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Fruits Basket (2001)
Amazing piece of work full of emotions
This is a great piece of work full of emotions. The characters are real and believable, both with strengths and flaws. Tohru is such a sweet girl even though she's been through so much. She is so kind-hearted that she seems to transform Kyo and Yuki so that they can be together without fighting. Her friends Uo-chan and Hana-chan are very protective of her, and they show what true friends are really about. Even though Kyo and Yuki are so different, they are actually quite similar without realizing it. Beneath their shields of tough guy and coolness (respectively), they are really caring people. They just want an ordinary life. Shigure is quite laid-back, but he is a really caring person who can be serious when needed to be.
When the family members cursed by spirits are hugged by someone of the opposite sex, they turn into animals. What's wrong with that? Well, even though it sounds like it's no big deal, even fun, there's more to it than that.
This is an anime with real-life situations that we can all relate to. All Kyo wants is to belong, to fit in in his family that scorns him. Yuki is calm and popular, but beneath that he's hiding a dark secret. Even though Momiji is so sweet and happy all the time, he has a sad story that will definitely make you cry.
This is a story about family relationships, wanting to belong, and wanting not to forget. It is full of human emotions like humour, love, jealousy, and sadness. Guaranteed to make you laugh and cry, this is an amazing anime.
A bit too over the top
This movie is not bad for a study on the play as the scenes follow the order in the original play. However, I feel that it is too close to the play and too over the top. Branagh put almost every single line that Shakespeare wrote into the film, which makes it difficult to understand. As Hamlet, Branagh tries too much to stick to the pentameter, making his speeches sound unnatural, like he's reciting something instead of talking. I like the way the difficult lines are cut out in the Mel Gibson version.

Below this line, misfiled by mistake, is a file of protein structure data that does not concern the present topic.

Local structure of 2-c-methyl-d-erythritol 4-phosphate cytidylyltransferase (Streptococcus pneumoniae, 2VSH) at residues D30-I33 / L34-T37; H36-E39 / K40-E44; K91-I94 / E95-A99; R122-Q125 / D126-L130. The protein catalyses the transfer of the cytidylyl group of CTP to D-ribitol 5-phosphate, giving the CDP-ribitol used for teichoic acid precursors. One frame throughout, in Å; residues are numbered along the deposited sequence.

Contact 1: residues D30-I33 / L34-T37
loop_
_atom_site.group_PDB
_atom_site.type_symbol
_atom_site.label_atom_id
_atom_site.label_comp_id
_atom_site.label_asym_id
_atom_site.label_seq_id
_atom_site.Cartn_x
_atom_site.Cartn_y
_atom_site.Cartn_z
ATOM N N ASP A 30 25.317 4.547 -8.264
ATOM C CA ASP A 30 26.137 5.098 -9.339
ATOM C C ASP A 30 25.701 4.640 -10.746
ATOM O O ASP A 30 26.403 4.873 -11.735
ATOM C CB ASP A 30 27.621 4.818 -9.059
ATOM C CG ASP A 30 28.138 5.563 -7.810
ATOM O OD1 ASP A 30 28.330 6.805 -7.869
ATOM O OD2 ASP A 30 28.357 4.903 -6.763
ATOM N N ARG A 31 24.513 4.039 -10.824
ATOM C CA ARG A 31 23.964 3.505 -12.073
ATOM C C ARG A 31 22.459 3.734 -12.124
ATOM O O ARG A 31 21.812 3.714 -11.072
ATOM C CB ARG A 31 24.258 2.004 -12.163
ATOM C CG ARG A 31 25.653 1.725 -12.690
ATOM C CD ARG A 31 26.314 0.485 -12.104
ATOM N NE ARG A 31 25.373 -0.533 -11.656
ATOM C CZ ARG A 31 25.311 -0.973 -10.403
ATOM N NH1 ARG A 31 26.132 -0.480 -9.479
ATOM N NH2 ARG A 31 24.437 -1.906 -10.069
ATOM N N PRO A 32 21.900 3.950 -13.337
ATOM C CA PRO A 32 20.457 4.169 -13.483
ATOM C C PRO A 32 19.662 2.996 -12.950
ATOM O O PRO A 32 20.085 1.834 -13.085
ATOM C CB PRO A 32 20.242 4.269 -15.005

I also find that Hamlet is a bit too emotional (cries too much). I do understand that given his situation, he would be a bit unstable. But Branagh did his emotions a bit too much.
The ghost scene is over the top. So is the scene when he's yelling at Ophelia. I like the idea of the one-sided mirror, but he shouldn't have shot the scene from the glass side. The scene is not supposed to be funny, but it's hard to resist laughing at the shot of Ophelia's face squashed against the glass.
I think Hamlet is a bit too old. I imagine him to be in his twenties, not thirty to forty. His goatee is a bit unnecessary, so is his white-blonde hair that makes him even older. Claudius looks too nice to be a scheming rat who's always drunk. He looks like he could be a Santa Claus.
I do like the fact that they changed the time to more modern style, and the costumes and the set are well done--correct to the time period and eye-pleasing. I also like the fact that they played out the scenes when someone reference to a scene not in the play (like the murder, the love scene), so that it's easier to visualize. As for the love scene, no, Shakespeare never said that there ever was something that close between Hamlet and Ophelia, that's the director's interpretation, which is fine. It makes it that it would be even harder for either of them to accept the "break-up".
Overall, it's a good film to watch for studying the play, but not too great as entertainment.